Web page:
Moreover, with more than two hundred of its over three hundred corporate-owned stores (employing almost five thousand workers) based in deep-blue California — and other stores in Oregon, Massachusetts, Washington, and Illinois — Peet’s almost certainly has an even more liberal customer base than Starbucks. According to polling evidence, Starbucks customers overwhelmingly support its workers’ fight to unionize. Signing the Fair Election Principles would provide an opportunity for Peet’s to distinguish itself from Starbucks, negotiate not only a contract but also a peace treaty with Workers United, and grow its customer base by marketing itself as a union-friendly establishment.
In doing so, they would set a similar example on a larger scale to SPoT Coffee’s signing of the Fair Election Principles and reversal of its initial anti-union actions, deciding to grow their business with the union by including organizing rights in the union contract and voluntarily recognizing the union at new café locations.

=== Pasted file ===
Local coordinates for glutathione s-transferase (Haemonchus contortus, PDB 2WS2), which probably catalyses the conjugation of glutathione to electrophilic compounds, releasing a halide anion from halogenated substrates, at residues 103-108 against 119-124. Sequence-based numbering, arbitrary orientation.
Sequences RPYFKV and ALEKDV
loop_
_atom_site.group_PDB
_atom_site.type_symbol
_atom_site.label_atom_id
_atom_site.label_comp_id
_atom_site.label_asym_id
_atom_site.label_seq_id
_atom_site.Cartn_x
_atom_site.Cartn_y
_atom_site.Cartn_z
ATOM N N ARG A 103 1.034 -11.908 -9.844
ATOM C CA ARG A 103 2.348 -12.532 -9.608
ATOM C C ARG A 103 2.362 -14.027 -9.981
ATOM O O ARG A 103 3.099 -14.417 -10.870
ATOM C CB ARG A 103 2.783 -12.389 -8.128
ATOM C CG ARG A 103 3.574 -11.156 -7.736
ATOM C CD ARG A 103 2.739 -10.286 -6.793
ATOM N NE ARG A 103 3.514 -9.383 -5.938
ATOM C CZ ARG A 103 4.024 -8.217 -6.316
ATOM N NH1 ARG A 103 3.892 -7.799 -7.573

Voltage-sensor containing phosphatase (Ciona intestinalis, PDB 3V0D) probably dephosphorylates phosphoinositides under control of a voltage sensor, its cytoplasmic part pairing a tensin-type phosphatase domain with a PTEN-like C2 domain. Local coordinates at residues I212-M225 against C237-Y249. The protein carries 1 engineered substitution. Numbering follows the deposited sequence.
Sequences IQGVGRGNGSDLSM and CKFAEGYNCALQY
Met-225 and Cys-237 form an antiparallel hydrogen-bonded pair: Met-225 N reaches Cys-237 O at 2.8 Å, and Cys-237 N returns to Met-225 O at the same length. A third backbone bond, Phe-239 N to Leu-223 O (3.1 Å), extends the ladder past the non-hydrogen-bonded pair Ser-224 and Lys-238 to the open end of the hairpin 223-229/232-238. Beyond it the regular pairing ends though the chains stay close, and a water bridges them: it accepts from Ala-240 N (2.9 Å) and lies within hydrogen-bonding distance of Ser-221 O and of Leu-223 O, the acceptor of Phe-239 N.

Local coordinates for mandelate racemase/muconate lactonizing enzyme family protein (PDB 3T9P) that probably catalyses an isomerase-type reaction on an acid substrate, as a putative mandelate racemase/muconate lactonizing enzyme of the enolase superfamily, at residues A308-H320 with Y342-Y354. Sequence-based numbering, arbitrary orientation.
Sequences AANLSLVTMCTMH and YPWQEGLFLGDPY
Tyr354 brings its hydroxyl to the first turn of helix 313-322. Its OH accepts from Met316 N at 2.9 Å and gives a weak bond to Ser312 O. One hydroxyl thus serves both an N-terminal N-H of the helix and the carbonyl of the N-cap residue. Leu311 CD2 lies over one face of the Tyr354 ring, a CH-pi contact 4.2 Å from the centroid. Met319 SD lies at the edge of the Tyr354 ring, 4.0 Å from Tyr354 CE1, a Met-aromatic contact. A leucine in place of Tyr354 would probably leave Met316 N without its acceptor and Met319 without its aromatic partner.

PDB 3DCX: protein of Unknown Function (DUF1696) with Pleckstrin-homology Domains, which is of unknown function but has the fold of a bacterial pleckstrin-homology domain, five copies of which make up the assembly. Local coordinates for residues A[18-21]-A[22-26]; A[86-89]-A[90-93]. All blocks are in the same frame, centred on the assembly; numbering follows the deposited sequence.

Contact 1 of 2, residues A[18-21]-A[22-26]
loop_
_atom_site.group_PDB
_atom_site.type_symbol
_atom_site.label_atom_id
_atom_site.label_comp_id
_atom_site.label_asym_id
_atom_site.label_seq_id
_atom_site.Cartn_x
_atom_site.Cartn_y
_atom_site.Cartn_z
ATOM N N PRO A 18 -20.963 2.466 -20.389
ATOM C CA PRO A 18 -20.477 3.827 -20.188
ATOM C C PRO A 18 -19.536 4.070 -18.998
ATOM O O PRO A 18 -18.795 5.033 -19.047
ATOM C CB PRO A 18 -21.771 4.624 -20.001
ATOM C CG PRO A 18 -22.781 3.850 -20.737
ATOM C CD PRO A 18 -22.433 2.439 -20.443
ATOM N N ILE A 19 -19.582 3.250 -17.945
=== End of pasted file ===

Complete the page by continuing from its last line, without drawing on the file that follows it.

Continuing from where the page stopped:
Moreover, Peet’s signing the Fair Election Principles could be a potential game changer for worker efforts to unionize the industry. It could increase pressure on other coffee chains, including even Starbucks, to stop unlawful union busting and respect workers’ right to organize.
Of course, bosses aren’t stupid. They understand that there are potential business opportunities in choosing to be union-friendly employers. But they also tend to see their ability to maintain an iron grip on their company — free from any kind of democratic input from workers on everything from pay and benefits to the nature and pace of day-to-day work — as more important than anything else. Still, Peet’s doesn’t have to choose lawbreaking and union busting, and the company could be rewarded for such a choice.
Peet’s Shows the Effectiveness of the Starbucks Organizing Model